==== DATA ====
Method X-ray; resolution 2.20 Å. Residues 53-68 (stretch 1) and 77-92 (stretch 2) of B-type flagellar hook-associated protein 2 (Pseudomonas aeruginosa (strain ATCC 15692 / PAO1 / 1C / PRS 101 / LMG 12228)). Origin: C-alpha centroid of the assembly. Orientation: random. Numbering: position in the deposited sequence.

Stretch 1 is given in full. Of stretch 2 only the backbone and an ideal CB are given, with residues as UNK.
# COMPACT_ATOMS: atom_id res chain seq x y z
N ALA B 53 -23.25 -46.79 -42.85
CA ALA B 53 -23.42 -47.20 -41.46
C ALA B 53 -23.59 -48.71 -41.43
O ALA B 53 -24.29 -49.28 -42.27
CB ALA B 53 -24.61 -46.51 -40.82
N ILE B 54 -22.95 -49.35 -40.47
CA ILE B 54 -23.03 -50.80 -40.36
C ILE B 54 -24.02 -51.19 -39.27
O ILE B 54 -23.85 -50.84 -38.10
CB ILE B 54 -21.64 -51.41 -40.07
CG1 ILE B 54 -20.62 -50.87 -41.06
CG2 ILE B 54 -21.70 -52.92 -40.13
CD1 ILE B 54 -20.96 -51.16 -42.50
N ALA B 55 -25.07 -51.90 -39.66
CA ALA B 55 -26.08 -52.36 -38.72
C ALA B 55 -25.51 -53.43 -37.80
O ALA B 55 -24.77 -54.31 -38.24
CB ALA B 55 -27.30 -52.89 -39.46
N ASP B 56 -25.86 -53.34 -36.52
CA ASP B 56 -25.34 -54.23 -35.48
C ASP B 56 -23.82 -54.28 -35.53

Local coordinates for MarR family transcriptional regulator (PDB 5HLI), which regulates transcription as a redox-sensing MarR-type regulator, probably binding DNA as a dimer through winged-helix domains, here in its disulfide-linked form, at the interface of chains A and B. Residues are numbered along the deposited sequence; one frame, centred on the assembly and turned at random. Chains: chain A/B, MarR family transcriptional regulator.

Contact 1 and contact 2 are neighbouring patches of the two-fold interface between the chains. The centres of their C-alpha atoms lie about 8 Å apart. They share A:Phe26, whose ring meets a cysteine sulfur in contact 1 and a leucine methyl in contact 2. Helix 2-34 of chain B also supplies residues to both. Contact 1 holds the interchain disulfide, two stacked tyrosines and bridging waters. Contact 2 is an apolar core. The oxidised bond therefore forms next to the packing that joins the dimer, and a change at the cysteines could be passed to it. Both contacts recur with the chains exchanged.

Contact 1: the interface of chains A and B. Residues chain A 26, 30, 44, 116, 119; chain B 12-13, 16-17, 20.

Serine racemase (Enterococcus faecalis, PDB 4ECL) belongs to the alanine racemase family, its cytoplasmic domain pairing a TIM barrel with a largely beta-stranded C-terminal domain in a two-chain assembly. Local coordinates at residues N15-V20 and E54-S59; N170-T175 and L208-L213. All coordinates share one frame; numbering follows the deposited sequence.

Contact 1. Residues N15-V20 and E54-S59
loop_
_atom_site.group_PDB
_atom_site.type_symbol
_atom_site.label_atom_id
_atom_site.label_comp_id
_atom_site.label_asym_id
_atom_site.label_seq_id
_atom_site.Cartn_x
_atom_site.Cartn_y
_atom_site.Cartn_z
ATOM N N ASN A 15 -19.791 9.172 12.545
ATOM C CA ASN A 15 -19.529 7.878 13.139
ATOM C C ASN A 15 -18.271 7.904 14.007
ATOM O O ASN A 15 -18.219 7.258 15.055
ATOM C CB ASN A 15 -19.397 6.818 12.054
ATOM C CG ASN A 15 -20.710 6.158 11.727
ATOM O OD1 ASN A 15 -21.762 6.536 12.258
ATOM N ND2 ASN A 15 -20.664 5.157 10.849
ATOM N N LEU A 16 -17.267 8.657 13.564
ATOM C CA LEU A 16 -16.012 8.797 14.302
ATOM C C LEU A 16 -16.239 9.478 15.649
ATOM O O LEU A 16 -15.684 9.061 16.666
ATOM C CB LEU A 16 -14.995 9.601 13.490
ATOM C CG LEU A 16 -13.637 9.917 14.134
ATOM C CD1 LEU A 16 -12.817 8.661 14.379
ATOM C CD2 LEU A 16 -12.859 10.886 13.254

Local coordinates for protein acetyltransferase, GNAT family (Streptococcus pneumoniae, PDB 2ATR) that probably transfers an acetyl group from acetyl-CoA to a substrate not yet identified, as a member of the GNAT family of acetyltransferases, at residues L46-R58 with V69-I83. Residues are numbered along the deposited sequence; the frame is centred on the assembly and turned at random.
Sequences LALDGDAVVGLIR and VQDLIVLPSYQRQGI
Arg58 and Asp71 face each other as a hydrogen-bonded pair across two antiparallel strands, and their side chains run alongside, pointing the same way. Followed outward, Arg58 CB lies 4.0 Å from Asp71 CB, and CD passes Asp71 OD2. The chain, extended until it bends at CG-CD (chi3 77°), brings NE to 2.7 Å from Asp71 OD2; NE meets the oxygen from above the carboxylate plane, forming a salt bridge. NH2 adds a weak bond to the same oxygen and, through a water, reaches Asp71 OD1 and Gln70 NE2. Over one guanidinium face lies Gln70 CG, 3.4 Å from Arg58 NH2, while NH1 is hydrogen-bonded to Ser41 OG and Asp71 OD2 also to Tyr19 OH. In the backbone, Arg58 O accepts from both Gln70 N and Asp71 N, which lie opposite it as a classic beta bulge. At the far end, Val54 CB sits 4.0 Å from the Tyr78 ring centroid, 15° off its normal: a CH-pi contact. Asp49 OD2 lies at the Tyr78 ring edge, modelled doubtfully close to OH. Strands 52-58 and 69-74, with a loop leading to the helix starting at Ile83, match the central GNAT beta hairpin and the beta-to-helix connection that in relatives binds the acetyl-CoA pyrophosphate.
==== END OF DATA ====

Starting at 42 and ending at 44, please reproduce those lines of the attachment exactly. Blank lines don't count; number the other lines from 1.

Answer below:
ATOM C C ASN A 15 -18.271 7.904 14.007
ATOM O O ASN A 15 -18.219 7.258 15.055
ATOM C CB ASN A 15 -19.397 6.818 12.054